Saturday, December 31, 2011

Best Books of 2011 ~ the year in review

2011 was a very good year us and our family: good health, no job loss, and much to look forward to in 2012.

I joined (6) challenges in 2011 and was able to complete them all (posted on left side bar).

I was trying to figure out why I read (46) fewer books in 2011 - 121 in  (2011) and 167 in (2010)?? I quickly remembered how I became addicted to the Scrabble App on my iPhone about mid-year. I have played over 2,500 games since, with (2164 wins and 401 losses). I have had fun with this alternate form of mental stimulation so I really can't complain.

I've been having fun reading all of your posts about your favorite reads of 2011, and have added a few more books to my must read list as a result.  I've been going back and forth with my own favorites for a week or so now and still keep coming up with (at least the same top 5).  Here's my top picks:

Favorite Fiction
  1. A Kind of Intimacy; Jenn Ashworth - Annie is a whacky gal, who I found endearing in a bizarre sort of way. At times I pitied her, and her desperate attempts for love and acceptance. The story is dark and addictive. An unforgettable birds-eye view of the dark side of a fractured mind.
  2. A Good Hard Look; Ann Napolitano -  a fictionalized version of the life of the late author Flannery O'Connor. An at times heart-wrenching story, which changes everyone, as they quickly understand what the author meant when she said, "the truth does not change according to our ability to stomach it."  This book made my go out and purchase all of Flannery O'Connor's books. Loved it.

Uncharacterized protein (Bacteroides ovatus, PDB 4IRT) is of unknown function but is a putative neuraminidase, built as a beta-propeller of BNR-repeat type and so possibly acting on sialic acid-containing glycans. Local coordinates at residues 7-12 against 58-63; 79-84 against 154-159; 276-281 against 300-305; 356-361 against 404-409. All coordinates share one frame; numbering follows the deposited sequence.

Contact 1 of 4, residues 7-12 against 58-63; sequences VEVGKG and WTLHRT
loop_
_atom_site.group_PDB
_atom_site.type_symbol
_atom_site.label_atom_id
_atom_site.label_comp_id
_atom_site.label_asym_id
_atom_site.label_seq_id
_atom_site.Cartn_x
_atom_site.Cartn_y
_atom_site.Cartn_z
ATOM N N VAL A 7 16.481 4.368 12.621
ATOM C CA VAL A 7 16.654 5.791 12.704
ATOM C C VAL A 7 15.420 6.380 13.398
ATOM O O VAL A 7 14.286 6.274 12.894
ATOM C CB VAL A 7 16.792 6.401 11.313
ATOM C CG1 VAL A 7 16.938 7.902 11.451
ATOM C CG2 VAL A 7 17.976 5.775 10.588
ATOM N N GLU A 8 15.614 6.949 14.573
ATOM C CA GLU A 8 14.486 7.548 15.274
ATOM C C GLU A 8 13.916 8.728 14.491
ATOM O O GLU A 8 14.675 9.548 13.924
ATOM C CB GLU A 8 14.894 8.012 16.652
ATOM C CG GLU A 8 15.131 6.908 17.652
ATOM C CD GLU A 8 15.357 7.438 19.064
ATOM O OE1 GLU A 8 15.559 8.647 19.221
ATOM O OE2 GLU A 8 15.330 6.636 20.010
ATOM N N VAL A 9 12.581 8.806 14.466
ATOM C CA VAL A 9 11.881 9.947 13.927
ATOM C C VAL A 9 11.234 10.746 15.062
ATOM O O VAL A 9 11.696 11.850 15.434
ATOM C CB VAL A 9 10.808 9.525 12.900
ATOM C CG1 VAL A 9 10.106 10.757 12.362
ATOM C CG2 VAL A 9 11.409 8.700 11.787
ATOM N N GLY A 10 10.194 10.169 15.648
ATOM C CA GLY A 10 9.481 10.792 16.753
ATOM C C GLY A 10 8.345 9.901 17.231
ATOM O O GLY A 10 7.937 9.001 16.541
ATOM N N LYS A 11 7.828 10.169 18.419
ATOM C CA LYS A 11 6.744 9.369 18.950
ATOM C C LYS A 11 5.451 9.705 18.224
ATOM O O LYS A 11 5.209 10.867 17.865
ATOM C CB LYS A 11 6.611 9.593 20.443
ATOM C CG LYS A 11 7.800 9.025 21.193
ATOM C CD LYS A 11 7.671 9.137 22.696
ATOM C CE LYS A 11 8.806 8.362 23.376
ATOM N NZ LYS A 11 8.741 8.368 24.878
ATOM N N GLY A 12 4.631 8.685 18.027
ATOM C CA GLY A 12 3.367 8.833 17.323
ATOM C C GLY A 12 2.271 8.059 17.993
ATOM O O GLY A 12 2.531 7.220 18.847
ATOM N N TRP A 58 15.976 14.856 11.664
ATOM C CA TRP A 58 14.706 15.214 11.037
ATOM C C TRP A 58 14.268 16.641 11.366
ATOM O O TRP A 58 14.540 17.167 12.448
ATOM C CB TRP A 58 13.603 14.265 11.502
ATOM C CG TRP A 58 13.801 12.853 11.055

3. The Homecoming of Samuel Lake; Jenny Wingfield -  A richly detailed account of good and evil in 1950s Arkansas. It's both heart-breaking and uplifting; simple wonderful.
  4. 11/22/63; Stephen King - Having been born in the early 50's, reading this novel was like a blast from the past. Whether it was the music references, the vehicles, or the laughable price of gasoline, every detail from that period seemed authentic. It's one of those books that if you allow yourself to suspend belief and just go along for the ride, I think you'll agree it was worth your time. 
  5. Of Mice and Men; John Steinbeck -  The story of two drifters, Lennie, a mentally challenged, gentle giant, and George, the man who looks after Lennie. Heart-breaking but wonderful.
  6.  Sing You Home; Jodi Picoult - Having read all of Picoult's novels, this one --her 18th, is probably her most controversial yet. A powerful story about what constitutes a family, and why committed gay couples should be seen no differently from straight couples when it comes to marriage and raising a family.
  7. The Elegance of the Hedgehog; Muriel Barbery -  The Elegance of the Hedgehog is truly a beautiful novel about life, and about looking for the beauty in every person you meet. It gave me so much to think about. It's not the type of story with lots of action, it more philisophical, but don't let that scare you. It's a wonderful character study that examines not only what makes the main characters tick, but it is also a deep exploration of all that surrounds us in the world we live in. 
  8. State of Wonder; Ann Patchett -  Pharmaceutical researcher Dr. Marina Singh sets off into the Amazon jungle to find the remains and effects of a colleague who recently died under somewhat mysterious circumstances.Beautiful writing, page turning plot.
  9. How to Read the Air; Dinaw Mengestu -  A wonderful story about the immigrant experience. The writing is beautiful and detailed and the story intimate. If you love introspective stories,  this one gets high marks in that area.